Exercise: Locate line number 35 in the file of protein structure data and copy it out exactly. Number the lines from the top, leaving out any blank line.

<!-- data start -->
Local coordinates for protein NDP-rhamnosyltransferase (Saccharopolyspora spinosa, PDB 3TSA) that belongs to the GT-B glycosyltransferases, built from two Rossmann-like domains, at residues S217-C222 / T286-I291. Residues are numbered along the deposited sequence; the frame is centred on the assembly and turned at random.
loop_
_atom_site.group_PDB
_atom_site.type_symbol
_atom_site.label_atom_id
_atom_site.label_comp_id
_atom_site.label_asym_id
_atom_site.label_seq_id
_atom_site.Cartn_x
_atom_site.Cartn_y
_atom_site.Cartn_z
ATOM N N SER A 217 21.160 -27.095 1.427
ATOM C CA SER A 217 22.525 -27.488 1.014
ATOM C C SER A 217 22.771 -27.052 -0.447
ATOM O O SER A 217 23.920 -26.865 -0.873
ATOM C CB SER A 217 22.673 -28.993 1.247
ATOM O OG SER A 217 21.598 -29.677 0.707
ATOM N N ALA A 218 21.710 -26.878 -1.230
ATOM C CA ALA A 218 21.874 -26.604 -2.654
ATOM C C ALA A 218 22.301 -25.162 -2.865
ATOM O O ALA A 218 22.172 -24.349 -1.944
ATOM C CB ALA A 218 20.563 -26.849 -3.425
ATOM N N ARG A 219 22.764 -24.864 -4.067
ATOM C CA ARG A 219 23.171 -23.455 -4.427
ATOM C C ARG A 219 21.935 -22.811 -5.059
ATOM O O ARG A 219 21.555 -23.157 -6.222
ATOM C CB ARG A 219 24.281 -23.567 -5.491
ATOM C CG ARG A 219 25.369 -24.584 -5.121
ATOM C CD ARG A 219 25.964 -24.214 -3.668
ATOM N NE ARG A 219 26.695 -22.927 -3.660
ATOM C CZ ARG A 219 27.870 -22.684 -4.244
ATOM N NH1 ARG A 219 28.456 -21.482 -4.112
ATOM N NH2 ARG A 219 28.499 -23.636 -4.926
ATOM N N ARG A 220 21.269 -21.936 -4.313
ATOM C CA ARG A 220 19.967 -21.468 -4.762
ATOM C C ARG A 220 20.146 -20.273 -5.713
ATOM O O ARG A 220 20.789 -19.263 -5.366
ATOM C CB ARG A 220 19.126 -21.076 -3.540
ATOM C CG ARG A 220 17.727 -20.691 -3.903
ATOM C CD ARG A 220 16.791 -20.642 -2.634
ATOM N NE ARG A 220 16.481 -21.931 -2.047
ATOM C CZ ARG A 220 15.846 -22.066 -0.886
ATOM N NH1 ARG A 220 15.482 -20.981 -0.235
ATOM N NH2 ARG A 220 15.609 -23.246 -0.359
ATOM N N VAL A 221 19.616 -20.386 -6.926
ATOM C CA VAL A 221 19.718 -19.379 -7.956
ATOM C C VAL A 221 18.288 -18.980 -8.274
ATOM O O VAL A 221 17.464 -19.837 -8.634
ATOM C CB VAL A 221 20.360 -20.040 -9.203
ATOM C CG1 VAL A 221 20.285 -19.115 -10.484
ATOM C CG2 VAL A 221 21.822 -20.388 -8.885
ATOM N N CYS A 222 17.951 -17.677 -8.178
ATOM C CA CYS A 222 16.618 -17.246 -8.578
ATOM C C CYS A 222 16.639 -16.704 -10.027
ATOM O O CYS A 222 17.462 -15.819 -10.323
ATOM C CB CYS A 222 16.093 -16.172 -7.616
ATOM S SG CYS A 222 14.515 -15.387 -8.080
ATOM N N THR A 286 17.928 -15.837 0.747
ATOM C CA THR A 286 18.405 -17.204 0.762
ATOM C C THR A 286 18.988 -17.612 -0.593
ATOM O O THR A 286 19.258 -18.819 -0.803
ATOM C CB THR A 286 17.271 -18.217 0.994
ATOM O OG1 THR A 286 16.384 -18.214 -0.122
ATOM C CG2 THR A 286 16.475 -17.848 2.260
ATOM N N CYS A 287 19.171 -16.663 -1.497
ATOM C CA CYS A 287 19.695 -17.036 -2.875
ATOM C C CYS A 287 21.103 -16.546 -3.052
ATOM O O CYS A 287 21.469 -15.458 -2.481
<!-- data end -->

ATOM C CA ARG A 220 19.967 -21.468 -4.762